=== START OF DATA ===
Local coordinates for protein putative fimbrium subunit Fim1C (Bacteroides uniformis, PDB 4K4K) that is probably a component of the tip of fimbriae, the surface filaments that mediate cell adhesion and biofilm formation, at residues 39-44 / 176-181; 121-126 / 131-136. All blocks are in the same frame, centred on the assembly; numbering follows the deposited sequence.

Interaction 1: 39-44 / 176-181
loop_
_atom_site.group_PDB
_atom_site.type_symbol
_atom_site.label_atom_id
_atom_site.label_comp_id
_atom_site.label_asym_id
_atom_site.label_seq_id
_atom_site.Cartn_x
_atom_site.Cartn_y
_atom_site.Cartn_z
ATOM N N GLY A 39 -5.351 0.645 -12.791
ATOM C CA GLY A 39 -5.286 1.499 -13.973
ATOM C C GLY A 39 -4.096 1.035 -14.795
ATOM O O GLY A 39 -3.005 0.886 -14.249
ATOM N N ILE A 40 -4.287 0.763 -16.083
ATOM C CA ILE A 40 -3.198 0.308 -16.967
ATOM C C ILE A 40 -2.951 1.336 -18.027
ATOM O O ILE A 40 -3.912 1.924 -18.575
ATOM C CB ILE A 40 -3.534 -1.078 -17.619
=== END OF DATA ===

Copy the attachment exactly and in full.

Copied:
Local coordinates for protein putative fimbrium subunit Fim1C (Bacteroides uniformis, PDB 4K4K) that is probably a component of the tip of fimbriae, the surface filaments that mediate cell adhesion and biofilm formation, at residues 39-44 / 176-181; 121-126 / 131-136. All blocks are in the same frame, centred on the assembly; numbering follows the deposited sequence.

Interaction 1: 39-44 / 176-181
loop_
_atom_site.group_PDB
_atom_site.type_symbol
_atom_site.label_atom_id
_atom_site.label_comp_id
_atom_site.label_asym_id
_atom_site.label_seq_id
_atom_site.Cartn_x
_atom_site.Cartn_y
_atom_site.Cartn_z
ATOM N N GLY A 39 -5.351 0.645 -12.791
ATOM C CA GLY A 39 -5.286 1.499 -13.973
ATOM C C GLY A 39 -4.096 1.035 -14.795
ATOM O O GLY A 39 -3.005 0.886 -14.249
ATOM N N ILE A 40 -4.287 0.763 -16.083
ATOM C CA ILE A 40 -3.198 0.308 -16.967
ATOM C C ILE A 40 -2.951 1.336 -18.027
ATOM O O ILE A 40 -3.912 1.924 -18.575
ATOM C CB ILE A 40 -3.534 -1.078 -17.619